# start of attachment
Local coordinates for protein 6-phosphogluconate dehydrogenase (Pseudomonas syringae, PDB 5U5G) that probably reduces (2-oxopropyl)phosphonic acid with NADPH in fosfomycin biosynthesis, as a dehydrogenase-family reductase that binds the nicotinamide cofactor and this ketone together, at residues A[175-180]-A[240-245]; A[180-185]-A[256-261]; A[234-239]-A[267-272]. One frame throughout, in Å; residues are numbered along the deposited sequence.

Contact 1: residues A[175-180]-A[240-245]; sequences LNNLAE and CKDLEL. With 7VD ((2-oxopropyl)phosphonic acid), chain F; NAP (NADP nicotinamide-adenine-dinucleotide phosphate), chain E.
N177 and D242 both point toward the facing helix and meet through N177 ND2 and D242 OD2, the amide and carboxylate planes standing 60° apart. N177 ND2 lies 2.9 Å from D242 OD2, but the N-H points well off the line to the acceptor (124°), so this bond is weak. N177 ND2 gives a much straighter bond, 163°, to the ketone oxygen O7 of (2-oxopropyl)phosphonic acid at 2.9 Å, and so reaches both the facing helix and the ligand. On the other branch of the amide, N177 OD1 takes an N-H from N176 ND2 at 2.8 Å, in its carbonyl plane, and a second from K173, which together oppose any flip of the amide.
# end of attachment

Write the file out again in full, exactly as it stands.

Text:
Local coordinates for protein 6-phosphogluconate dehydrogenase (Pseudomonas syringae, PDB 5U5G) that probably reduces (2-oxopropyl)phosphonic acid with NADPH in fosfomycin biosynthesis, as a dehydrogenase-family reductase that binds the nicotinamide cofactor and this ketone together, at residues A[175-180]-A[240-245]; A[180-185]-A[256-261]; A[234-239]-A[267-272]. One frame throughout, in Å; residues are numbered along the deposited sequence.

Contact 1: residues A[175-180]-A[240-245]; sequences LNNLAE and CKDLEL. With 7VD ((2-oxopropyl)phosphonic acid), chain F; NAP (NADP nicotinamide-adenine-dinucleotide phosphate), chain E.
N177 and D242 both point toward the facing helix and meet through N177 ND2 and D242 OD2, the amide and carboxylate planes standing 60° apart. N177 ND2 lies 2.9 Å from D242 OD2, but the N-H points well off the line to the acceptor (124°), so this bond is weak. N177 ND2 gives a much straighter bond, 163°, to the ketone oxygen O7 of (2-oxopropyl)phosphonic acid at 2.9 Å, and so reaches both the facing helix and the ligand. On the other branch of the amide, N177 OD1 takes an N-H from N176 ND2 at 2.8 Å, in its carbonyl plane, and a second from K173, which together oppose any flip of the amide.